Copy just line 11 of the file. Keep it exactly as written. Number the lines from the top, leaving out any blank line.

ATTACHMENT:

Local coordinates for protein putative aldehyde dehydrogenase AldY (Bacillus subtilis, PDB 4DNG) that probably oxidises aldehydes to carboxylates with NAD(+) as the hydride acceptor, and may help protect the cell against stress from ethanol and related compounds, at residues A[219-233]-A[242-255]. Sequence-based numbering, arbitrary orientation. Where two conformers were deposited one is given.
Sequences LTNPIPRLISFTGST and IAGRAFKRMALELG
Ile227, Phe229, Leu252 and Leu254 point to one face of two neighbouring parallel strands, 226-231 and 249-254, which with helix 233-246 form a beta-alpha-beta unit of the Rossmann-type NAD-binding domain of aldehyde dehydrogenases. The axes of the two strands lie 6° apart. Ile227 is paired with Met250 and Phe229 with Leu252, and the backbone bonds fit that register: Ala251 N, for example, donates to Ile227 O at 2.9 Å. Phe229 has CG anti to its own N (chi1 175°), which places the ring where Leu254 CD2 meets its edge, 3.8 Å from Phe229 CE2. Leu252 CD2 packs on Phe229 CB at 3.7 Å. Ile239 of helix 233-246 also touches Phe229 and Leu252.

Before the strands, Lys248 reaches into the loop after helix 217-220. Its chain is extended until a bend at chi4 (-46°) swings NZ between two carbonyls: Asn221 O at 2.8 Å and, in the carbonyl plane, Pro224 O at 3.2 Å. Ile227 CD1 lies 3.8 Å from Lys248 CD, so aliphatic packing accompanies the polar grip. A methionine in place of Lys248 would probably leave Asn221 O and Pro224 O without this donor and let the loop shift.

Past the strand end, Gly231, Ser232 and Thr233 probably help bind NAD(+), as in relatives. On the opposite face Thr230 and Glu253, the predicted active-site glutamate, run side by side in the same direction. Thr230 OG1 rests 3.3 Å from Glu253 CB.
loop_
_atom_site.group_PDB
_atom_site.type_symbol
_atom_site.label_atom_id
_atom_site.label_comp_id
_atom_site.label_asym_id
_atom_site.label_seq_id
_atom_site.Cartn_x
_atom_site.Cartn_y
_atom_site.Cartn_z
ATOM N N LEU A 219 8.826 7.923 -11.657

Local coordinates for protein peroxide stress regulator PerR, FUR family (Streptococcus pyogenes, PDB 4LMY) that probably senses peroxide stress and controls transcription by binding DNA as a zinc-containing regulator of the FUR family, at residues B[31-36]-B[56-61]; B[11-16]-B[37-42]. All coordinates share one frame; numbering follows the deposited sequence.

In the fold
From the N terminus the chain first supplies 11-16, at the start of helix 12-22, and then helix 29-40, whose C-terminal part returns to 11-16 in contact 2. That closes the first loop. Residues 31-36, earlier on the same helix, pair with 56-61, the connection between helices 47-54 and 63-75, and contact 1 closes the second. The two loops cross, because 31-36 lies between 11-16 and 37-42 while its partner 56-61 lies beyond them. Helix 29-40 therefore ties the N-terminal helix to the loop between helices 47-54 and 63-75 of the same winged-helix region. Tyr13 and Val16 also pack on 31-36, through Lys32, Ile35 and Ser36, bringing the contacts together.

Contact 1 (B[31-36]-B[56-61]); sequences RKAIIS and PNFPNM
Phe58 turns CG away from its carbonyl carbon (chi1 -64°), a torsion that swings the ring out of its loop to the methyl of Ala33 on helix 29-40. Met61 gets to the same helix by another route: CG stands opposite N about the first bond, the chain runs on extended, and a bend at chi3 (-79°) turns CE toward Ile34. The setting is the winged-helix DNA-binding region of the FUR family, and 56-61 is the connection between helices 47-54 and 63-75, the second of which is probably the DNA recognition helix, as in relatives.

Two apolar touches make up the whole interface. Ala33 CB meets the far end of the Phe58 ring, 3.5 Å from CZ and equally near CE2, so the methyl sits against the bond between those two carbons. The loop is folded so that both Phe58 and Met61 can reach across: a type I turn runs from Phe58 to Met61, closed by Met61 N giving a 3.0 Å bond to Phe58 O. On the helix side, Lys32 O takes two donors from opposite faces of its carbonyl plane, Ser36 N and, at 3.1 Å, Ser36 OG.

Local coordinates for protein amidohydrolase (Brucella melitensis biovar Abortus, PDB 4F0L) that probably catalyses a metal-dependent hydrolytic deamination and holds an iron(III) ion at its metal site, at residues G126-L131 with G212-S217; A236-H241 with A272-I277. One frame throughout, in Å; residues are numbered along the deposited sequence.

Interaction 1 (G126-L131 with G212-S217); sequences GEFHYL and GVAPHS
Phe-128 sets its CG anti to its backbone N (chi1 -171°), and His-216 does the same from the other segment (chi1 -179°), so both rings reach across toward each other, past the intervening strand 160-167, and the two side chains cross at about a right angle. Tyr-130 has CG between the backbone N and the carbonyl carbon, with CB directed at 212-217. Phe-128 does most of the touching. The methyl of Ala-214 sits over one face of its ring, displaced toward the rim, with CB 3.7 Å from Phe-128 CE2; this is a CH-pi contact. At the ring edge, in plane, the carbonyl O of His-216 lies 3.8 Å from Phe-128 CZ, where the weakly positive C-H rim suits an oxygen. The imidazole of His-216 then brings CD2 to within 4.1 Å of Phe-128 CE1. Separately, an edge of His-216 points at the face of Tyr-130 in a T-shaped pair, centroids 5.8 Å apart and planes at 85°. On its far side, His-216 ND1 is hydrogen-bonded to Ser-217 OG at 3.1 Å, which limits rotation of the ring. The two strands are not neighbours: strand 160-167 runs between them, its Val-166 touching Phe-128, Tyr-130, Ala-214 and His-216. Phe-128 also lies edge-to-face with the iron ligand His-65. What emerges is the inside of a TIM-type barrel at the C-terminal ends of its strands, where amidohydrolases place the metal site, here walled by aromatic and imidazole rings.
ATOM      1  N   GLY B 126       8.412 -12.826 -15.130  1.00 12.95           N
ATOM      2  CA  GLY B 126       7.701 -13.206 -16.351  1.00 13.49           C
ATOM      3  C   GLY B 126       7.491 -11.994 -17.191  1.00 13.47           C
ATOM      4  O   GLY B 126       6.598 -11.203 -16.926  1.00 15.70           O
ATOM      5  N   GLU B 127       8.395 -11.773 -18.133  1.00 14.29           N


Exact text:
_atom_site.label_asym_id